Learning Survival Skills from Kenyan Women Artists

“We just need to keep organizing and organizing and organizing more.” –  Sophie D. Ogutu, Support Women Artists Now Day Kenya  

On March 30, 2024, women artists in Nairobi, Kenya celebrated their 16th annual Support Women Artists Now Day with a festival of music, dance, and spoken word, as well as visual arts and crafts. Their longevity is remarkable since the economic and political conditions in Kenya are so difficult.

Sample Kenyan Festival Poster
Click poster to learn about Judith Bwire

As women artists in the U.S. and elsewhere face the ongoing challenges of political upheaval, income inequality, and climate disasters, WomenArts wondered what survival skills we could learn from our sisters in Africa.

 When Sophie D. Ogutu and the “Make It Happen Team” decided to organize their first Support Women Artists Now Day back in March 2008, it was only a few months after violence had rocked the country following allegations of cheating in Kenya’s 2007 presidential election. Although the country was under martial law and it was illegal to hold public gatherings, they successfully organized a joyful celebration.

As the U.S. heads for another controversial presidential election this fall, WomenArts spoke with Sophie D. Ogutu about the factors that sustain the festivals and the work of women artists in Kenya. 

First of all, the key festival organizers share a deep level of trust because they have worked together for a long time. The festivals are organized every year by the “Make It Happen Team,” which consists of about 15 people including a core group of five people who have been involved since the first gathering in 2008. Other team members joined at a later date but have worked with the core group over several years.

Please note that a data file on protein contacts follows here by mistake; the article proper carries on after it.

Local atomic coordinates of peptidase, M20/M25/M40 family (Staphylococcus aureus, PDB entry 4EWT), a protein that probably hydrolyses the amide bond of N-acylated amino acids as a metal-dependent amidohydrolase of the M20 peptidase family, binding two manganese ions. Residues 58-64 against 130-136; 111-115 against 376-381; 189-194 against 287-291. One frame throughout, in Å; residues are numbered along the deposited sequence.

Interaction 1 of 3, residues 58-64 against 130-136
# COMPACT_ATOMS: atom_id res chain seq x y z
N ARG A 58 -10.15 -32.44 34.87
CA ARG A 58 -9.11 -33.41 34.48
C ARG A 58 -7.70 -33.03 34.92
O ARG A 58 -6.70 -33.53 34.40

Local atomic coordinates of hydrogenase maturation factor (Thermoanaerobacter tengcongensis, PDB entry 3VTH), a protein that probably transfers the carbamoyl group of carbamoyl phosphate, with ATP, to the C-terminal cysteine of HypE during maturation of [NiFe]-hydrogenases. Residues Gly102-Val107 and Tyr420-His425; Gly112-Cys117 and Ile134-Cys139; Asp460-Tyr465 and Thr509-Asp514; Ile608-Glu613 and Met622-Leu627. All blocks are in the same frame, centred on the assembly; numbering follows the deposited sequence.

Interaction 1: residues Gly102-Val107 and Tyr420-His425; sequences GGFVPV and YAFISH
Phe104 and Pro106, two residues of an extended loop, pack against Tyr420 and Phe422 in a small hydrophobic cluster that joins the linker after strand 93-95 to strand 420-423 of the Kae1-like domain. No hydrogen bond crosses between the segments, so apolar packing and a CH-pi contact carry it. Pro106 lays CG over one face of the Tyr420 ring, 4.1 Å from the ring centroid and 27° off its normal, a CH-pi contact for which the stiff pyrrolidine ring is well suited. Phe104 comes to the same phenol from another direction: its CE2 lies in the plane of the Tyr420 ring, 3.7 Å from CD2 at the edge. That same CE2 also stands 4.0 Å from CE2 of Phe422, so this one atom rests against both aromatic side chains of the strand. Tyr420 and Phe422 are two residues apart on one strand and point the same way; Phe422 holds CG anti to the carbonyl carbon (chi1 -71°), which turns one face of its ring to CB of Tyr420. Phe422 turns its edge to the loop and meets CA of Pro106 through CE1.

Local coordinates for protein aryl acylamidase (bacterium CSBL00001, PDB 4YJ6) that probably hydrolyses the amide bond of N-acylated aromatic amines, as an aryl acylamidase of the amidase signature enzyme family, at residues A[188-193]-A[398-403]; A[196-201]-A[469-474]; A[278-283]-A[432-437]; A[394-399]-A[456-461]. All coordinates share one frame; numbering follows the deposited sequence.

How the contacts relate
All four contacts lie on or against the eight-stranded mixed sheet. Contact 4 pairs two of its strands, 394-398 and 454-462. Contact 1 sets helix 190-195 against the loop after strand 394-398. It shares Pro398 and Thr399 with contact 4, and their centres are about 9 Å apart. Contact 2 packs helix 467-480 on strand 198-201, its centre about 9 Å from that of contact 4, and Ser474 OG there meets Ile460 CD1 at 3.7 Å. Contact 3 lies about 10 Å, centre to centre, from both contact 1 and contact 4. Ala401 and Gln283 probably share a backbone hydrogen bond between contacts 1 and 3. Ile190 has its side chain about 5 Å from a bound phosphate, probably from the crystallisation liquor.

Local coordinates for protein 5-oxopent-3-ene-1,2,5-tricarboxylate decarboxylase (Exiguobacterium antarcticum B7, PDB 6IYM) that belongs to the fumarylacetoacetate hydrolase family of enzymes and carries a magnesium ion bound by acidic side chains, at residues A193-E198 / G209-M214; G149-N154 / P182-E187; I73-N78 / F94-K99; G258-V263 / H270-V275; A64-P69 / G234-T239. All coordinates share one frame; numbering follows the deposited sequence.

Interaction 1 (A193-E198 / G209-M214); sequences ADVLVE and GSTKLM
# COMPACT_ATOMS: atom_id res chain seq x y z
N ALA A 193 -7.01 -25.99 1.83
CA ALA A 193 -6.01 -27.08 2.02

Photo of core members of the Make It Happen Team
Core Members of the Make It Happen Team – Frederick Ogolla, Lydiah Dola, Anne Wanjiku Ngatia, Sophie D, Ogutu, and Tony Mboyo Kithiaka.

Prior to 2008, all of the five core team members – 3 women and 2 men – were performers in a progressive theatre company called “The 5 C’s” that created programs to educate people about social issues. The theatre’s name was an abbreviation of the name of their first play, Five Centuries of Slavery, Colonialism, Neocolonialism, and Postcolonialism in Africa.

Photo of Dyali Ogoti
Click the picture to learn more about Kenyan singer/songwriter Dyali Ogoti

Since the core members have been friends and comrades in their activism for almost thirty years, they have a strong sense of collective responsibility for their work and deep bonds of trust, honesty, respect, care, compassion, dedication, and love.

This core of positive energy is the key to creating an atmosphere of warmth and solidarity that attracts artists and other team members.

For instance, singer/songwriter Dyali Ogoti travelled 14 hours to perform at the 2024 festival because she recognizes that it provides “holistic support and understanding” about the challenges facing women artists in a male- dominated industry.”  Also, the team’s continuous leadership makes it possible to build on their experiences and make improvements every year.

Second, the core members of the Make It Happen Team are all activists as well as artists. Since they are connected to national and international movements, they recognize Support Women Artists Now Day as both an uplifting celebration and an important element of the community organizing work that they do all year round.